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More than 100 never-before-seen species discovered during deep sea expedition
Featured Image Credit: SchmidtOcean/YouTube

More than 100 never-before-seen species discovered during deep sea expedition

Deep sea explorers in Chile made the shocking discovery and have explained what will happen next

Searching the deepest parts of the ocean sounds terrifying but if you ever do find yourself doing it, you can only hope to make as impressive discovery as these scientists.

You have probably heard before that we know more about the surface of the moon than we do the deep sea.

However, while this isn’t strictly true (really, have a Google) exploring the deepest recesses of planet Earth is still a fascinating topic, especially when you make such an groundbreaking find.

Back in February, the Schmidt Ocean Institute confirmed that an international team of explorers discovered more than 100 species that had never been seen before.

The team of scientists, led by Dr. Javier Sellanes, found species living off on seamounts off the coast of Chile. Seamounts are essentially underwater mountains rising from the seafloor.

(Schmidt Ocean/Youtube)
(Schmidt Ocean/Youtube)

“The recent Schmidt Ocean Institute expedition resulted in identifying deep-sea corals, glass sponges, sea urchins, amphipods, squat lobsters, and other species likely new to science,” the institute said.

So unlucky if you were hoping we had finally found Nessie or Cthulhu lurking in the deep.

“The team explored seamounts along the Nazca and Salas y Gómez Ridge, both inside and outside Chile’s jurisdiction, to collect data that could support the designation of an international high-seas marine protected area,” the institute explained in a press release.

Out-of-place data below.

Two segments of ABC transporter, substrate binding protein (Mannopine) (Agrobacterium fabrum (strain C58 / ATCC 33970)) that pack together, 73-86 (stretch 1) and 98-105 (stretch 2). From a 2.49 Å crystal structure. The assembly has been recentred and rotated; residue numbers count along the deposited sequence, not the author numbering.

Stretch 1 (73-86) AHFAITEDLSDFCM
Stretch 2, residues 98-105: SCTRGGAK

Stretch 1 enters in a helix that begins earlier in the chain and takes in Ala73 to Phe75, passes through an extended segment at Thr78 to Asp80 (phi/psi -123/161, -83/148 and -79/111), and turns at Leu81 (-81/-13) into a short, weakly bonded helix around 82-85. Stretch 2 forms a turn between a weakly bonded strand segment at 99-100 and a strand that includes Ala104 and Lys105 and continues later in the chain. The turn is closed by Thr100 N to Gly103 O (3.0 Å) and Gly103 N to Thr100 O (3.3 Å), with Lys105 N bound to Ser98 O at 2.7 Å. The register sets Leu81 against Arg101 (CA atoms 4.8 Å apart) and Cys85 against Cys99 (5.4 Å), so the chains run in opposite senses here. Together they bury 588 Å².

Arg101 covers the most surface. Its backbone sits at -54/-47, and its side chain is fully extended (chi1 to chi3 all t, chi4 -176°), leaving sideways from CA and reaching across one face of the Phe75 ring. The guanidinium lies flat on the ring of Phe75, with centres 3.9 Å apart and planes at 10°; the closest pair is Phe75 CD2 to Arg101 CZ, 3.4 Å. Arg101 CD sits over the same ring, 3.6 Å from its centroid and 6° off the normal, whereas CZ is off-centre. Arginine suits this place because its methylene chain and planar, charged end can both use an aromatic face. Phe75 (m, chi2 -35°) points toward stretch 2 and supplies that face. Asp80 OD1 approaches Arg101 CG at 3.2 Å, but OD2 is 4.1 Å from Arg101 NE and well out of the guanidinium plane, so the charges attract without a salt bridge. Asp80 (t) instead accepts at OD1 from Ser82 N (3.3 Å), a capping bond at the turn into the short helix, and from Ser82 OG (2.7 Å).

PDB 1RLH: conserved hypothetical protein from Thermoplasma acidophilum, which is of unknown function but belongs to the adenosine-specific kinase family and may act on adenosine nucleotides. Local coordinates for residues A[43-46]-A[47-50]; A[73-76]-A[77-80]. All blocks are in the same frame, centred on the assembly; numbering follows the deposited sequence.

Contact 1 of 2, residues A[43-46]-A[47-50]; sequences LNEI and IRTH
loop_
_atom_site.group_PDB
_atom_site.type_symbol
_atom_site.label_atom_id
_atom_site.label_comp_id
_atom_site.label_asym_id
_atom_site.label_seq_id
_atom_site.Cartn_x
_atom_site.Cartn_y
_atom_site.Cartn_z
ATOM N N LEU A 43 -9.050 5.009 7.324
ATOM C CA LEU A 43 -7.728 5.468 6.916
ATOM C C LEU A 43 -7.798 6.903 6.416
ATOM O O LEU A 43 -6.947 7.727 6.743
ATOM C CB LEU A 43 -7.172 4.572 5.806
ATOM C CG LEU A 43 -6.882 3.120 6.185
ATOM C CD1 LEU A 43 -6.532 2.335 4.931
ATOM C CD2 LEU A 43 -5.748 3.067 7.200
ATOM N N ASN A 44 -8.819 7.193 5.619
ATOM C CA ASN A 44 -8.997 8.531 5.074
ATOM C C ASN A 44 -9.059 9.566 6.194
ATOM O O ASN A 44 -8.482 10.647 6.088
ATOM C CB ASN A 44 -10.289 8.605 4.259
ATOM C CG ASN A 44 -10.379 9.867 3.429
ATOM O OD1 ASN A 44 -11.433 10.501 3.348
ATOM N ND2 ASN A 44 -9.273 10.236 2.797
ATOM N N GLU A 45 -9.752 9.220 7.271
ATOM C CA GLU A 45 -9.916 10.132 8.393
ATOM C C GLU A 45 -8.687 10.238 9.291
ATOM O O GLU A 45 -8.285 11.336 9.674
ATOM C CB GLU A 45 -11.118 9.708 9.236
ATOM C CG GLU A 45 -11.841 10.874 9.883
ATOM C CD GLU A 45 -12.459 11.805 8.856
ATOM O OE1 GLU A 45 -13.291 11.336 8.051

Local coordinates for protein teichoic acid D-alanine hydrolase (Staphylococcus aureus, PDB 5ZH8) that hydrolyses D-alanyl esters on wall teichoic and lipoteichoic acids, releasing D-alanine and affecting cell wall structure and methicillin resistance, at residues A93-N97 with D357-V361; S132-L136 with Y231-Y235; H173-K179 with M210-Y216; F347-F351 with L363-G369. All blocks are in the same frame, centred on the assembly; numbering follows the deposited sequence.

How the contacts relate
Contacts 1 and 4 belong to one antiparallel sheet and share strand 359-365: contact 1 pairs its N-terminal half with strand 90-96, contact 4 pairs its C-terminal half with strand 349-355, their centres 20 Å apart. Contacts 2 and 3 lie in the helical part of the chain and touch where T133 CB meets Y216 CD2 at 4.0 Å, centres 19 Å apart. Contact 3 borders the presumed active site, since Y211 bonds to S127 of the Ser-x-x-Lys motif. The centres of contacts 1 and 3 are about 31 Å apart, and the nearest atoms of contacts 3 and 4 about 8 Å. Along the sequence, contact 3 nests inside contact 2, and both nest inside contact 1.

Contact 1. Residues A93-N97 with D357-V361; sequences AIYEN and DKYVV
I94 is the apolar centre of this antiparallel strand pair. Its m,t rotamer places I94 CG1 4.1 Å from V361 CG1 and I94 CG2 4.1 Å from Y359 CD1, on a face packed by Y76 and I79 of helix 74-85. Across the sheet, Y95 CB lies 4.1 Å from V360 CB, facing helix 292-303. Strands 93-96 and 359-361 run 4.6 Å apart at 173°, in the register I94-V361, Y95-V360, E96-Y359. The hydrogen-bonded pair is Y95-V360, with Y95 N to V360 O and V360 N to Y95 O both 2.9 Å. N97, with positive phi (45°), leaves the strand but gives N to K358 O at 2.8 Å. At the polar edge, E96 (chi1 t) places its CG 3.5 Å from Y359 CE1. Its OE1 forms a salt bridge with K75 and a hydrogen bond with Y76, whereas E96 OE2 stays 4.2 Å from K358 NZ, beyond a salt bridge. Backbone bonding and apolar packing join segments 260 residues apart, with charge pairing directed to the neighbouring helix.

(Schmidt Ocean/YouTube)
(Schmidt Ocean/YouTube)

“The Salas y Gómez Ridge is a 2,900-kilometer-long underwater mountain chain comprising more than 200 seamounts that stretch from offshore Chile to Rapa Nui, also known as Easter Island.”

The scientists weren't just bopping around in their scuba gear and in fact were using an underwater robot that is capable of descending up to depths of 4,500 meters to collect data.

The discovery is expected to help advance Chile’s marine protection habits as scientists found each seamount hosted distinct ecosystems, many of which are vulnerable.

(Schmidt Ocean/YouTube)
(Schmidt Ocean/YouTube)

Sellanes expressed his enthusiasm for the discovery and was optimistic about the improvements to conservation efforts in the region.

“We far exceeded our hopes on this expedition. You always expect to find new species in these remote and poorly explored areas, but the amount we found, especially for some groups like sponges, is mind-blowing,” he said.

“These thriving and healthy ecosystems indicate that the Nazca-Desventuradas and Juan Fernández Marine Parks effectively protect delicate marine habitats.”

However, he did note that full identification of the species will take time, even years.

A shame we don’t just have a Pokémon Pokédex handy, but a man can dream.

Topics: News, Science, World News, Animals